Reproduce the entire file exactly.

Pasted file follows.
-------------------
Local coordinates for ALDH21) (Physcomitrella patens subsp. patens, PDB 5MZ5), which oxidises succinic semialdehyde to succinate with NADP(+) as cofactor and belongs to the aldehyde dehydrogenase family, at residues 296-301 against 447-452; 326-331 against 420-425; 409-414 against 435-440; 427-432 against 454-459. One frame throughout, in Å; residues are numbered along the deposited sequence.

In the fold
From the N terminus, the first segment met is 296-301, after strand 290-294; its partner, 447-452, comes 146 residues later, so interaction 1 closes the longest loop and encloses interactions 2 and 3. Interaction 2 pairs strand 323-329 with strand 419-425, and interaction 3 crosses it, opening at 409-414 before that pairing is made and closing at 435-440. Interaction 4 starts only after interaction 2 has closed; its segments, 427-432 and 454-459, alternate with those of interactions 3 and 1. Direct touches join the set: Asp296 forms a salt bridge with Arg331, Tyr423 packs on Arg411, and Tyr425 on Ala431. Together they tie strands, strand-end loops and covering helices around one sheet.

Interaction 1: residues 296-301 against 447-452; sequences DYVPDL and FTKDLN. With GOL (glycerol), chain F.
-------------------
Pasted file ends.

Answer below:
Local coordinates for ALDH21) (Physcomitrella patens subsp. patens, PDB 5MZ5), which oxidises succinic semialdehyde to succinate with NADP(+) as cofactor and belongs to the aldehyde dehydrogenase family, at residues 296-301 against 447-452; 326-331 against 420-425; 409-414 against 435-440; 427-432 against 454-459. One frame throughout, in Å; residues are numbered along the deposited sequence.

In the fold
From the N terminus, the first segment met is 296-301, after strand 290-294; its partner, 447-452, comes 146 residues later, so interaction 1 closes the longest loop and encloses interactions 2 and 3. Interaction 2 pairs strand 323-329 with strand 419-425, and interaction 3 crosses it, opening at 409-414 before that pairing is made and closing at 435-440. Interaction 4 starts only after interaction 2 has closed; its segments, 427-432 and 454-459, alternate with those of interactions 3 and 1. Direct touches join the set: Asp296 forms a salt bridge with Arg331, Tyr423 packs on Arg411, and Tyr425 on Ala431. Together they tie strands, strand-end loops and covering helices around one sheet.

Interaction 1: residues 296-301 against 447-452; sequences DYVPDL and FTKDLN. With GOL (glycerol), chain F.